Ramona Findley of Los Angeles has crewed in offshore races from Newport Beach to Ensenada, Mexico, a 125-mile stretch that includes overnight sailing. So she and her colleagues from the LAPD and LA Sheriff’s Department had no problem sailing a mid-size Hunter on the York River on a beautiful afternoon. “I worked as the spinnaker hand,” she said while zipping 15 degrees heeled. “I had to raise it just right or we could lose the race.” You could see in her eyes she was back at Newport Beach.
Sailing is supposed to be safe, comfortable, unique fun. So it was amusing to hear Nancy Evanson of Minnesota regale us with the story of her son’s sailing honeymoon. “They wanted to sail away on Lake Minnentonka and spend their honeymoon out on the water. When they departed, he forgot to untie all the ropes. As a result, that ripped out a piece of the dock, which they dragged behind the boat.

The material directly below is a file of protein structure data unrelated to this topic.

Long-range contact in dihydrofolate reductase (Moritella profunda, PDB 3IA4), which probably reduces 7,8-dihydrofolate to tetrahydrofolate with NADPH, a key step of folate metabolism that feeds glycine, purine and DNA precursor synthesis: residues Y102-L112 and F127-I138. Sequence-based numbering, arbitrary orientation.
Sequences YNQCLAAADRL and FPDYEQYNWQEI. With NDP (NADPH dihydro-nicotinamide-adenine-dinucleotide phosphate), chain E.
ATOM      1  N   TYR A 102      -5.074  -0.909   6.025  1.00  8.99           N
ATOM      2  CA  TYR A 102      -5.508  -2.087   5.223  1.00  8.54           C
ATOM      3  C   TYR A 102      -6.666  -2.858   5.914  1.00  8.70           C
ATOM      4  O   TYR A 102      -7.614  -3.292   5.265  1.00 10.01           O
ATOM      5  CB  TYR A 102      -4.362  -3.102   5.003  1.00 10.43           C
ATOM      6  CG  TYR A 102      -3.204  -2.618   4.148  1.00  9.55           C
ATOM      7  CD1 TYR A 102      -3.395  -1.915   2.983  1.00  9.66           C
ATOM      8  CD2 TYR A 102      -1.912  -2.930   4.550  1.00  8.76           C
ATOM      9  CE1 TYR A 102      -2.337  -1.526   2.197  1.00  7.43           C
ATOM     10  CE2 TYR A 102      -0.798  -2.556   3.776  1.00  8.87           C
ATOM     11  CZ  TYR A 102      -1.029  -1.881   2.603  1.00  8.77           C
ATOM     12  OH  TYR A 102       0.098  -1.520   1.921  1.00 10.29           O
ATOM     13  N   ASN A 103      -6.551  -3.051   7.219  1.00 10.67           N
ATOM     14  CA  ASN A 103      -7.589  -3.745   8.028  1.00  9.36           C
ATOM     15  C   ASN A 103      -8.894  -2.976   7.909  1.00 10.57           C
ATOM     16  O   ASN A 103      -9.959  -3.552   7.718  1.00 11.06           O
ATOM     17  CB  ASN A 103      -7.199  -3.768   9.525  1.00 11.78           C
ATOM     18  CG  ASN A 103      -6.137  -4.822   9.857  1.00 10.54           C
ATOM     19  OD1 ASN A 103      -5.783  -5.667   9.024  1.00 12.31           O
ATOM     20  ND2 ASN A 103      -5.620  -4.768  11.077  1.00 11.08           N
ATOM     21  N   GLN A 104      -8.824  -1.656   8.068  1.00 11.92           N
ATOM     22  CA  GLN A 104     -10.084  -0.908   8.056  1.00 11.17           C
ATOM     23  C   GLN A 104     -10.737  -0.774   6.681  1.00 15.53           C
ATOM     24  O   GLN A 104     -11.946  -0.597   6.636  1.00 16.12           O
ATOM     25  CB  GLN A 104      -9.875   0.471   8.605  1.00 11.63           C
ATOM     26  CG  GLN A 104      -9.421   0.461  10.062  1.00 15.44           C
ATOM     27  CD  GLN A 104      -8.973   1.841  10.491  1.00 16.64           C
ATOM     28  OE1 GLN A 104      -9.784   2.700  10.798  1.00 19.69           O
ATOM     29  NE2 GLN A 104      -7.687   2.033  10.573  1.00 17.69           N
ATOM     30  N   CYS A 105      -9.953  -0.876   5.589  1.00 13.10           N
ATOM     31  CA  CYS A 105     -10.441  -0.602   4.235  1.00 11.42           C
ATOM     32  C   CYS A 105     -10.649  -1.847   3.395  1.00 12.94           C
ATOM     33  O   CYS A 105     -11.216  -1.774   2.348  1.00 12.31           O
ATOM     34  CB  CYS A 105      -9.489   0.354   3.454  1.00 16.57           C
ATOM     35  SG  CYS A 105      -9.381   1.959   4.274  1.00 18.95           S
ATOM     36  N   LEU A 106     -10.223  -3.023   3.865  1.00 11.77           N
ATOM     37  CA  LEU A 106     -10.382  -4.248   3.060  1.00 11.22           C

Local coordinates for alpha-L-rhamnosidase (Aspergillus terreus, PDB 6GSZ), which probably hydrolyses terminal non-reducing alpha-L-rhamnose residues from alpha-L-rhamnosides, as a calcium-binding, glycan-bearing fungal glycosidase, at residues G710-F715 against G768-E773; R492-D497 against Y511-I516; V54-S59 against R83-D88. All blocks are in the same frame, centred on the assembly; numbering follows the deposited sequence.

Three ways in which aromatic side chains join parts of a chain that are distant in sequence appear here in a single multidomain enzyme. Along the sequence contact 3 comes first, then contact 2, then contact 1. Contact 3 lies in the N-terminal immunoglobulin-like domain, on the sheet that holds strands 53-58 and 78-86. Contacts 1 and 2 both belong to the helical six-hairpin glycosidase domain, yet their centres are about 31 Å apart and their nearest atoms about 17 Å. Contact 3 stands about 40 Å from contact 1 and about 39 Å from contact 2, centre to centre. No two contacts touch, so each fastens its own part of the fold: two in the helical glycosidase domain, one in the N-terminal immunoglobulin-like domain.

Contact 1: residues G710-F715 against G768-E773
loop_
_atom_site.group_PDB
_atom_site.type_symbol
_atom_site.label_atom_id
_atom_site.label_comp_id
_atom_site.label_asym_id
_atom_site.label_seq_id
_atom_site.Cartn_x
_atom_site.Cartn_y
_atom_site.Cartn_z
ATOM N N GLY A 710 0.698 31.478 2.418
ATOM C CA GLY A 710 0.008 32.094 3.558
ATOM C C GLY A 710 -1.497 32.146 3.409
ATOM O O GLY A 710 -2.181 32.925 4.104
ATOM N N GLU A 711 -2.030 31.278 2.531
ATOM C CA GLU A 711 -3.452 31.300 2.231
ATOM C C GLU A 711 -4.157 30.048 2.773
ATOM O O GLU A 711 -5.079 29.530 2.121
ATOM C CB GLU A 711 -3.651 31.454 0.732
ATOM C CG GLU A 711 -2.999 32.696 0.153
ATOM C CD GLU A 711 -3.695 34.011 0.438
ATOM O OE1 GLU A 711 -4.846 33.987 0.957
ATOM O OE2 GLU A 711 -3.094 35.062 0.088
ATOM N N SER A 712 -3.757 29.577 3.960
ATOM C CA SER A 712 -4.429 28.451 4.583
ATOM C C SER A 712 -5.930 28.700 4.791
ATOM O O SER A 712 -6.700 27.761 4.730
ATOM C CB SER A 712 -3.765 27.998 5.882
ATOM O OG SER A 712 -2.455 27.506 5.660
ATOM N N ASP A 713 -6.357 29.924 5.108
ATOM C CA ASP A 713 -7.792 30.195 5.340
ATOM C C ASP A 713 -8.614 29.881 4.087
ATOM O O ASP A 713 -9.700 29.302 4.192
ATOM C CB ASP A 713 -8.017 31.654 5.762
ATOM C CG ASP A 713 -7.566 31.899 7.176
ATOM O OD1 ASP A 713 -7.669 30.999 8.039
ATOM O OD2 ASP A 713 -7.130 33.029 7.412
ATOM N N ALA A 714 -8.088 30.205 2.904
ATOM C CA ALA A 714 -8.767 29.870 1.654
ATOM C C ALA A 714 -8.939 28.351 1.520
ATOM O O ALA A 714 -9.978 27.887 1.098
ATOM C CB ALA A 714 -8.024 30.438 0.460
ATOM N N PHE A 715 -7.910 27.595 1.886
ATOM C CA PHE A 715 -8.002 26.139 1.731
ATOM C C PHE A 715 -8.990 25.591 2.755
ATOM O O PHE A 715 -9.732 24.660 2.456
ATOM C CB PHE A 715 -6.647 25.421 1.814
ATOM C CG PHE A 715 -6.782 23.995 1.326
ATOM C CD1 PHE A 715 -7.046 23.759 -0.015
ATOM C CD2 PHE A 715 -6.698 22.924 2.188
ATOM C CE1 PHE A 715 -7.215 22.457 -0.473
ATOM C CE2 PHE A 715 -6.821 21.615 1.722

“When they got to the spot to anchor, he threw out the anchor only to find it unattached to the rope. They managed to tie up to somewhere. Then the rain came. It poured and got them all wet. They decided to go back to the dock. But because it was night they couldn’t see where it was since they had left during daytime. They finally made it back around 4 o’clock in the morning, exhausted. I think they wound up having breakfast at a Country Kitchen in town.” I asked if they remain married. “Yes, happily.” Do they still sail? “Yes they do.”
USS Cole Transits
The opening of the Coleman Bridge at Yorktown took longer Thursday morning when highway officials gave a wide berth to a very special ship, US Navy Warship 67. The bridge swung wide at least ten minutes earlier and ten minutes later. That way, the guided missile destroyer USS Cole could transit unimpeded.
Let’s Go Sailing to Mexico
sailing to mexico sailing to mexico sailing to mexico